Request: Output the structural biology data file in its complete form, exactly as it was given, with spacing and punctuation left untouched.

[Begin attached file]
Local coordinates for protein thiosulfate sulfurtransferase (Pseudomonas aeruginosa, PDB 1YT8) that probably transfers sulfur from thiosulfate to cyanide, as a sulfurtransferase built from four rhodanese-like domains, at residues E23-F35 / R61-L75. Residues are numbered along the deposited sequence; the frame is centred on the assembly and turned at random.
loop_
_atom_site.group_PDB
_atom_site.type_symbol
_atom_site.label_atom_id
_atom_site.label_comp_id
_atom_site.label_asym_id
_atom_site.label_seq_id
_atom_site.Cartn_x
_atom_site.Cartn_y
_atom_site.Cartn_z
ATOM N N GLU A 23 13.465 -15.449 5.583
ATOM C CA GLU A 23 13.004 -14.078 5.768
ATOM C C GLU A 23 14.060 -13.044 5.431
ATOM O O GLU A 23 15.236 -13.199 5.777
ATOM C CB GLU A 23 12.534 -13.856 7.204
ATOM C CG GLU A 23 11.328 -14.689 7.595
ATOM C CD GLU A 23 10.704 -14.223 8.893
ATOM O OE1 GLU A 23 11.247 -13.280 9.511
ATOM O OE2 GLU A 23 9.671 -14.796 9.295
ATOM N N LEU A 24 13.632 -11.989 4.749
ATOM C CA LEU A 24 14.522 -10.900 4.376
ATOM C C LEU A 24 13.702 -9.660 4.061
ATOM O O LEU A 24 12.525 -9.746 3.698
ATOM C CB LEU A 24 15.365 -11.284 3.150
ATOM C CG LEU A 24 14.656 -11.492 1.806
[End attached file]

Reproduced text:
Local coordinates for protein thiosulfate sulfurtransferase (Pseudomonas aeruginosa, PDB 1YT8) that probably transfers sulfur from thiosulfate to cyanide, as a sulfurtransferase built from four rhodanese-like domains, at residues E23-F35 / R61-L75. Residues are numbered along the deposited sequence; the frame is centred on the assembly and turned at random.
loop_
_atom_site.group_PDB
_atom_site.type_symbol
_atom_site.label_atom_id
_atom_site.label_comp_id
_atom_site.label_asym_id
_atom_site.label_seq_id
_atom_site.Cartn_x
_atom_site.Cartn_y
_atom_site.Cartn_z
ATOM N N GLU A 23 13.465 -15.449 5.583
ATOM C CA GLU A 23 13.004 -14.078 5.768
ATOM C C GLU A 23 14.060 -13.044 5.431
ATOM O O GLU A 23 15.236 -13.199 5.777
ATOM C CB GLU A 23 12.534 -13.856 7.204
ATOM C CG GLU A 23 11.328 -14.689 7.595
ATOM C CD GLU A 23 10.704 -14.223 8.893
ATOM O OE1 GLU A 23 11.247 -13.280 9.511
ATOM O OE2 GLU A 23 9.671 -14.796 9.295
ATOM N N LEU A 24 13.632 -11.989 4.749
ATOM C CA LEU A 24 14.522 -10.900 4.376
ATOM C C LEU A 24 13.702 -9.660 4.061
ATOM O O LEU A 24 12.525 -9.746 3.698
ATOM C CB LEU A 24 15.365 -11.284 3.150
ATOM C CG LEU A 24 14.656 -11.492 1.806